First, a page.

The environment conforms to the physical needs of the children (ergonomics), both in the size of the furnishings and in the opportunities for motor development. There is minimal furniture, maximum natural light, selected art placed low on the walls, and defined spaces to challenge coordination of movement.

The Parent-infant class and the infant community use a similar environment that has three distinct areas: The movement area includes stairs and a platform; movement mat; push cart; wall bars; materials for eye-hand coordination such as threading, bead stringing, cubes on pegs, spheres on horizontal pegs, puzzles, gluing, folding; and various practical life exercises.  The practical life area includes materials necessary for preparing and serving a snack, setting and clearing the table, transferring water and other items, sweeping, caring for plants, dish washing, clothes washing, polishing, hand washing, window cleaning, flower arranging, and so on.  Each of these stages and elements of gross-motor, locomotors and fine-motor movement supports children’s overall health and physical fitness and enhances the child’s progress in other Domains. 

During the period from 0-1 most development in gross-motor movement domain. Gross motor skills involve moving the whole body and using larger muscles of the body such as those in the arms and legs. They include skills such as gaining control of the head, neck, and torso to achieve a standing or sitting position. They also include locomotor skills such as crawling, walking, stretching, and throwing. Children develop many gross motor skills as they move and explore freely in our safe and supportive prepared environment.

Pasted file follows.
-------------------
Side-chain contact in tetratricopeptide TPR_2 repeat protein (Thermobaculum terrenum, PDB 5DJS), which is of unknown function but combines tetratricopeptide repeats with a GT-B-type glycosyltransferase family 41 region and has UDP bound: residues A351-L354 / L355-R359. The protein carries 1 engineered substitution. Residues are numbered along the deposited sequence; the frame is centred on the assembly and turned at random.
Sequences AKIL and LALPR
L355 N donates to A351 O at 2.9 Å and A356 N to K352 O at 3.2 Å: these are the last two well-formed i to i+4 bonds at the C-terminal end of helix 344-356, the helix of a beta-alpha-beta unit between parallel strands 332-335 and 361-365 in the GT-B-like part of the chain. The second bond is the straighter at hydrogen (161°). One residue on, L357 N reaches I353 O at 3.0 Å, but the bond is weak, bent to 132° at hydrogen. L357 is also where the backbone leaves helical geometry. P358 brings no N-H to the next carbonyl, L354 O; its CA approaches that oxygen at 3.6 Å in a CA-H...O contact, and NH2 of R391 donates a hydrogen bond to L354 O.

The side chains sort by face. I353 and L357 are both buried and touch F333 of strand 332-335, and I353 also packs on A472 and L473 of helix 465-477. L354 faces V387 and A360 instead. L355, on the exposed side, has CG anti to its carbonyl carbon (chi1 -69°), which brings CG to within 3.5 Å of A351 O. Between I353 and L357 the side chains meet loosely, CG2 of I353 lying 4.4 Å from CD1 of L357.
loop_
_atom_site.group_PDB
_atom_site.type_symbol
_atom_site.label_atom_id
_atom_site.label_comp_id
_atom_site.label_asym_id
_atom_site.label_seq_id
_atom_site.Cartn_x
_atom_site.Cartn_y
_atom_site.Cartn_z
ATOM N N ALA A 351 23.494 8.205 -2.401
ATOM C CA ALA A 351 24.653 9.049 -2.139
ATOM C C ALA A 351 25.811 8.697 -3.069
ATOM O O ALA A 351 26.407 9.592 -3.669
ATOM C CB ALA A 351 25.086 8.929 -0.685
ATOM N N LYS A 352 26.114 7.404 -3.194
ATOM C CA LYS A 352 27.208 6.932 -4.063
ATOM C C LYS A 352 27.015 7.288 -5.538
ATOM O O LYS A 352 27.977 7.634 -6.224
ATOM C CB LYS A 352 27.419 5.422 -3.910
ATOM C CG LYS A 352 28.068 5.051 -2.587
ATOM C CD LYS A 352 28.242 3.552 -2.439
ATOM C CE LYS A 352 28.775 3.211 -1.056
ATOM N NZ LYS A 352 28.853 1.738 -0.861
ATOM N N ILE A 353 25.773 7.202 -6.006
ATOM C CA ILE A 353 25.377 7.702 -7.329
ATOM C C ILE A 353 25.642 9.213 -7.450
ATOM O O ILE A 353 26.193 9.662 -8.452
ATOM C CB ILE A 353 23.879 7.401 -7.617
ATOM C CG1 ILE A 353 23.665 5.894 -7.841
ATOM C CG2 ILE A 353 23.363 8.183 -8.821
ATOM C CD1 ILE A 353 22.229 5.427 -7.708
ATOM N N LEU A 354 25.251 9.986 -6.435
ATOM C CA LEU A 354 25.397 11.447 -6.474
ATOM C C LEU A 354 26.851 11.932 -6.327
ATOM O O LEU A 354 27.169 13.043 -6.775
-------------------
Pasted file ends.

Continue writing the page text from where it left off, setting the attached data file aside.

When they can coordinate their movement, children are ready to learn how to pedal a tricycle; turn somersaults; and catch, throw, and kick balls. At times children require instruction to learn these skills. To become proficient, most children need numerous opportunities to practice using their skills. Gross motor skills lead to growing confidence and pride in accomplishments (social and emotional development, self-concept). Children during the age between of 1½ to 2 begin to practice their fine motor skills to discover everything they can grab hold of, thus practising dexterity and sensory-motor movement.  Fine motor skills involve use of the small muscles found in individual body parts, especially those in the hands and feet.  Children use their fine motor skills to grasp, hold, and manipulate small objects and tools.  As they gain eye-hand coordination, they learn to direct the movements of their fingers, hands, and wrists to perform more complex tasks.  With access to appropriate materials and activities, children can practice and refine both their fine and gross motor skills during a variety of experiences and while performing self-help routines.  For example, children might draw and write with markers, manipulate and use eating utensils, put on and take off dress-up clothes, and use a magnifying glass to examine an insect. 

For the children around the 2½ -6 age group (Children’s House) warm-ups may include walking the line at different speeds as well as balancing exercises.  The callisthenics vary from arm circles, leg stretches and trunk stretches, to isolating specific muscle groups and basic neck circles. In this way the child gains a greater awareness of her or his own body by learning the different names of the major muscles. 

The idea is for the child to become familiar with the different areas of his body.  By doing these various movement exercises, the child takes command of his or her own body, while at the same time participating in a group activity. 

Each child is given a chance to lead these activities, which in turn gives him a sense of leadership and confidence in assisting others.  The importance of team support and cooperation is stressed.  The idea is to help each individual child reach her highest potential without an emphasis on winning or losing so much, but rather, how the individual does.  The children reach many levels, both physically and socially.  They usually show a high degree of sportsmanship through these activities and learn to meet the challenges of Physical Education!